If you’ve spent any time on the internet, you’ve discovered some people can get a bit … testy when they feel anonymous. There’s a name for it, but I try to stay PG-13, so you’re going to have to follow that link if you’re interested. (Don’t say I didn’t warn you.)
Before the internet, this type of behavior was mostly confined to road rage. There was no audience of cheering morons, but even the sweetest granny can turn into a finger-flipping, foul-mouthed hellbeast behind the wheel.
It turns out some people don’t need anonymity to be a complete tool. They just need to think the people they’re talking about can’t hear them.
What’s this got to do with food?
Government agencies get together with industry leaders every now and then to
come up with great new ways to screw us improve the state of society. If you read the notes from these meetings, you can tell whether it was for public consumption. The one I just found clearly wasn’t.
Back in 1997 the Federal Trade Commission looked into the claims coming from the weight loss industry to see if they counted as false advertising. Their report could use some editing, which you can see just from the title: Commercial Weight Loss Products and Programs; What Consumers Stand To Gain and Lose — A Public Conference on the Information Consumers Need to Evaluate Weight Loss Products and Programs.
Did you get that? Information consumers need to evaluate weight loss products and programs. So what do we need? And where can we find it?
Before the conference, the Center for Science in the Public Interest and other parties alleged that commercial weight loss programs typically failed to provide information that consumers need to evaluate the suitability of the weight loss programs. This information gap was said to include information in the following categories: (1) the cost of the program and its duration, (2) the qualifications and credentials of program staff, (3) the risks associated with the program; and (4) program outcomes in terms of both weight loss achieved and weight loss maintained short term and long-term. At the conference, most consumer group representatives reiterated the unavailability of this information and its importance to consumers. Significantly, the commercial firms at the conference did not take serious issue with the allegation that providers of treatment options for overweight/obesity need to be more forthcoming with relevant information. Providers indicated general willingness to disclose information in the first three categories, but cited obstacles such as costs and the difficulty of collecting data to making other information disclosures, especially those concerning outcomes.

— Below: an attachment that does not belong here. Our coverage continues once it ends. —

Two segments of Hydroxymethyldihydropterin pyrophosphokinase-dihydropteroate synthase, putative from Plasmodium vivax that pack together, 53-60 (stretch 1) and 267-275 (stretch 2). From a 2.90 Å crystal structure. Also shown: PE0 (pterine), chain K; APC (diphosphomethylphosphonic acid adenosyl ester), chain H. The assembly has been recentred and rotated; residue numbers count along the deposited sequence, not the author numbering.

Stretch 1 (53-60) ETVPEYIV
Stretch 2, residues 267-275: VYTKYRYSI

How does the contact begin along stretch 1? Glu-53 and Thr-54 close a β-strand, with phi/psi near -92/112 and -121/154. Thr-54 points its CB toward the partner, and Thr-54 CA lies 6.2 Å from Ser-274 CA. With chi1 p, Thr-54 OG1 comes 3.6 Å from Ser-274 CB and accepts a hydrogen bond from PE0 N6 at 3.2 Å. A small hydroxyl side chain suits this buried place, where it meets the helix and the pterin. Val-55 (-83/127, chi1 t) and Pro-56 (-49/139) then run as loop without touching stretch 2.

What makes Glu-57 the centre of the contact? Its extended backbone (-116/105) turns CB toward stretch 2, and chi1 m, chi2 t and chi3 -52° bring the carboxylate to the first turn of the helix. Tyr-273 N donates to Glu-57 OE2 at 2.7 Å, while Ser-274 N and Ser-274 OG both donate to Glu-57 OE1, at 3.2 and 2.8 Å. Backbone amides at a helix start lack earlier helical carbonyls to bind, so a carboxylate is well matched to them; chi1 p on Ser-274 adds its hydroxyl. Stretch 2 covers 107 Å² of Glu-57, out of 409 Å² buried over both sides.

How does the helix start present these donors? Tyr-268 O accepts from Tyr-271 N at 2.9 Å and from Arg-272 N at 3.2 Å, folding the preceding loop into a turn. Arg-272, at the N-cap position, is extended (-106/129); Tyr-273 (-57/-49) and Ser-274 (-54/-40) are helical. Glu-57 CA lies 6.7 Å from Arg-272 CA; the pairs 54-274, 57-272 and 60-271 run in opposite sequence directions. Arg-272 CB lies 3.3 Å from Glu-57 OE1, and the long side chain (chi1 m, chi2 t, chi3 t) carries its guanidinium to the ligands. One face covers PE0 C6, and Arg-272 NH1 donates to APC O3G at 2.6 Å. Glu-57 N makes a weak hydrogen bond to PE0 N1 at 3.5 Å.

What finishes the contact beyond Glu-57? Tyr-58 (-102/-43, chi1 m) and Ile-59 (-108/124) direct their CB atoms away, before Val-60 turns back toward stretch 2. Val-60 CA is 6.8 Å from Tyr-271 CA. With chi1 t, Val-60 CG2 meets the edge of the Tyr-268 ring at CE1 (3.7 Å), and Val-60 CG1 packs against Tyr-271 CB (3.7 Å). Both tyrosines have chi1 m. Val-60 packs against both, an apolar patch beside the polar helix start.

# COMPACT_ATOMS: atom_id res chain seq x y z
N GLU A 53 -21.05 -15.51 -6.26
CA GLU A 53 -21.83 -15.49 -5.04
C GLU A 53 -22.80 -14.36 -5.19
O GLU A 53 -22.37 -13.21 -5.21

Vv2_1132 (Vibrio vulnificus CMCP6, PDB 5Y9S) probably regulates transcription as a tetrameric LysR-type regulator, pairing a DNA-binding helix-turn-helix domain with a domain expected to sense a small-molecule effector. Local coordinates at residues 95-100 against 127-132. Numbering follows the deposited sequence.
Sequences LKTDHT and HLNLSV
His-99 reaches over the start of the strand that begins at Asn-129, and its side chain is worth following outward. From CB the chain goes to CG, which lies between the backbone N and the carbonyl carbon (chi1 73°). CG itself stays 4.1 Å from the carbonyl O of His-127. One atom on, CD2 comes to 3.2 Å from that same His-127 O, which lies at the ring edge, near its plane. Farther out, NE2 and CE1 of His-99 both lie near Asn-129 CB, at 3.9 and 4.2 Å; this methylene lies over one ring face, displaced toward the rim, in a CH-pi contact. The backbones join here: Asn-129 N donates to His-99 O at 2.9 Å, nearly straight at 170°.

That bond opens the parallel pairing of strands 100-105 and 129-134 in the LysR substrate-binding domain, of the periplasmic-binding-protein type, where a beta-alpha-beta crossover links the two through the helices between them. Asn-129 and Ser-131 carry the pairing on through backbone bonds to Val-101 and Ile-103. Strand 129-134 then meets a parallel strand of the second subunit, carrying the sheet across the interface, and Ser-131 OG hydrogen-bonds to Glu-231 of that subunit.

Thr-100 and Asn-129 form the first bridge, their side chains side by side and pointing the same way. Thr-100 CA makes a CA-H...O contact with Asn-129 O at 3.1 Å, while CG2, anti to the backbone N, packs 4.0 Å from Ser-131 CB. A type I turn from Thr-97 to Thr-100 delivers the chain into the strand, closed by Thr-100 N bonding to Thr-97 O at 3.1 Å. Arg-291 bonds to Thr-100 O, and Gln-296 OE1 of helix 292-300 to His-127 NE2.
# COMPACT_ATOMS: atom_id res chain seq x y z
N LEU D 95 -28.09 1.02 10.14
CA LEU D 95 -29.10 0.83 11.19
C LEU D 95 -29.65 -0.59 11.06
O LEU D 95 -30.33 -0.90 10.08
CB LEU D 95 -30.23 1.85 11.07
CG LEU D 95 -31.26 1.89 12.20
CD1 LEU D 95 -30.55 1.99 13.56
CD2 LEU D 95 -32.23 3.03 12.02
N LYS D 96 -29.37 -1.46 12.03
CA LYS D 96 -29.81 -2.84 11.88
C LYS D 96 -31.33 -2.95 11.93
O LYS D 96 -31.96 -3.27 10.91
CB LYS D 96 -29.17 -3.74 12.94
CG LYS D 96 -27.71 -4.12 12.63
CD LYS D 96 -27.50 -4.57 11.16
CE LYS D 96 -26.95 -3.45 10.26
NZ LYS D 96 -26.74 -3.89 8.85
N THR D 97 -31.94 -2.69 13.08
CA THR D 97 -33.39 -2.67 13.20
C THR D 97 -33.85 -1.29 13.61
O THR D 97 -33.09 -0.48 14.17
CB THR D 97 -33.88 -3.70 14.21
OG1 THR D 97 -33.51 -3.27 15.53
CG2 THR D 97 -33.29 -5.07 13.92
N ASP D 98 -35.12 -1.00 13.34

In other words, “You’re right, we don’t provide the information people need. Especially information about what actually works.”
You’d think when the FTC is deciding if you’re guilty of making false claims you’d at least try to claim you’re telling the truth. Nope, not these guys. They just come right out and admit that they’re not providing any useful information.